Job Openings Rise in Construction


The count of unfilled jobs in the overall construction sector rose in June after setting a post-Great Recession high in March. However, the rate of jobs being added to the residential construction sector has slowed noticeably over the last few months suggesting ongoing labor access issues.

According to the BLS Job Openings and Labor Turnover Survey (JOLTS) and NAHB analysis, the number of open construction sector jobs (on a seasonally adjusted basis) rose to 208,000 in June, after establishing a cycle high of 215,000 in March. The March estimate represents the highest monthly count of open, unfilled jobs since May 2007, with June the second highest.

The open position rate (job openings as a percent of total employment) for June was 3%, near the cycle high of 3.1%. On a smoothed twelve-month moving average basis, the open position rate for the construction sector increased to 2.4%.

The overall trend for open construction jobs has been increasing since the end of the Great Recession. This is consistent with survey data indicating that access to labor remains a top business challenge for builders.


The construction sector hiring rate, as measured on a twelve-month moving average basis, declined to 4.7% in June.

Monthly employment data for July 2016 (the employment count data from the BLS establishment survey are published one month ahead of the JOLTS data) indicate that home builder and remodeler net hiring continued to be weak, as sector employment increased by only 700, after posting declines in May and April. This recent period of hiring weakness reduced the 6-month moving average of jobs gains for residential construction to just under 2,500 per month.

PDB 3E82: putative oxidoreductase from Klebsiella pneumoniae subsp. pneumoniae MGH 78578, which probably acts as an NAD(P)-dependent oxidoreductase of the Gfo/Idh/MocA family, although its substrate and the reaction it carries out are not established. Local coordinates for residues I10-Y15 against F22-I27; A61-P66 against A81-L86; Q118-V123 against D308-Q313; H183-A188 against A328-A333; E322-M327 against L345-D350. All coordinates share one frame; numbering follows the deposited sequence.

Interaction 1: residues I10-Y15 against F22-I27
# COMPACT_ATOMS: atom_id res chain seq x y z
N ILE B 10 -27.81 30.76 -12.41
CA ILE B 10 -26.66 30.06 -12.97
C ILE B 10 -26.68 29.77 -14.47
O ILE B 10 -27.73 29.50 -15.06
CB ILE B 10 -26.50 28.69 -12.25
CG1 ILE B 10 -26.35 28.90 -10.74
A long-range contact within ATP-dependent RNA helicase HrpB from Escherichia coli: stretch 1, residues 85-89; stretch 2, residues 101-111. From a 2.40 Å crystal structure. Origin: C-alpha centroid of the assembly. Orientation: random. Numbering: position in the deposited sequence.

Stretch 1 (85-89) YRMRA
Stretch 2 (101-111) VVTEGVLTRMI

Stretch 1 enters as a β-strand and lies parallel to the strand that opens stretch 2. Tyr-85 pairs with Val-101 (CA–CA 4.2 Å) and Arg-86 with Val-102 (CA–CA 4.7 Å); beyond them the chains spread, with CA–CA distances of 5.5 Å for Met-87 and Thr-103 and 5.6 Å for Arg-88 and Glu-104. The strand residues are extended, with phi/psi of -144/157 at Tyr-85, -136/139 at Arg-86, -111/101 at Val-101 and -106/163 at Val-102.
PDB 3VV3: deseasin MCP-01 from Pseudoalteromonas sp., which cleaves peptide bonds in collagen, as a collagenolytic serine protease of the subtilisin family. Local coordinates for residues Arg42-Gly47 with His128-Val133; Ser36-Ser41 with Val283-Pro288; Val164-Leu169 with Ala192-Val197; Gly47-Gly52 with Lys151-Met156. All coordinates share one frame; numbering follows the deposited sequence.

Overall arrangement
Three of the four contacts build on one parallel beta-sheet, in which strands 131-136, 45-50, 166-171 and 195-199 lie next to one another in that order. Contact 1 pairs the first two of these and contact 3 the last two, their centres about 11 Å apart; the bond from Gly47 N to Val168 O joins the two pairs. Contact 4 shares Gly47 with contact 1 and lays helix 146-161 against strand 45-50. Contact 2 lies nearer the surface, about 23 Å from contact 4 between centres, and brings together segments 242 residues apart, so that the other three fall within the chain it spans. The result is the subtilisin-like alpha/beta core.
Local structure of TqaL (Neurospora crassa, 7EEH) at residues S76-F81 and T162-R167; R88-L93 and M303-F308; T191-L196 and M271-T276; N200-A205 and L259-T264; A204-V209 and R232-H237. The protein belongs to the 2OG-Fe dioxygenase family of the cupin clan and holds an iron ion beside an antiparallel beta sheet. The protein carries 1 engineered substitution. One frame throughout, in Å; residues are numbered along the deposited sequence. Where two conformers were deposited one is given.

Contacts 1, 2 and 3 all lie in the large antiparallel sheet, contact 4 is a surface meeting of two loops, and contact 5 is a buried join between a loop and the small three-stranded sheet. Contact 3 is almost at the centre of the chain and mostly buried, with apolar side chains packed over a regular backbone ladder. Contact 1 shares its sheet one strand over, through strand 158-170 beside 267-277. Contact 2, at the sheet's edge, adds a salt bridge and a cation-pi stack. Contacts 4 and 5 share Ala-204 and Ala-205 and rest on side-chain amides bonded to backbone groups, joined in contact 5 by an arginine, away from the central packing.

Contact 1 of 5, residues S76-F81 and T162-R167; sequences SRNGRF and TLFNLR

Residential construction employment now stands at 2.583 million, broken down as 720,000 builders and 1.863 million residential specialty trade contractors.


res constr aug

Over the last 12 months home builders and remodelers have, nonetheless, added 120,000 jobs on a net basis. Since the low point of industry employment following the Great Recession, residential construction has gained 597,000 positions.

In July, the unemployment rate for construction workers stood at 5.45% on a seasonally adjusted basis. The unemployment rate for the construction occupation had been on a general decline since reaching a peak rate of 22% in February 2010.


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1 reply

  1. Are lots of jobs out there and construction but nobody wants to take the jobs because they get everything for free

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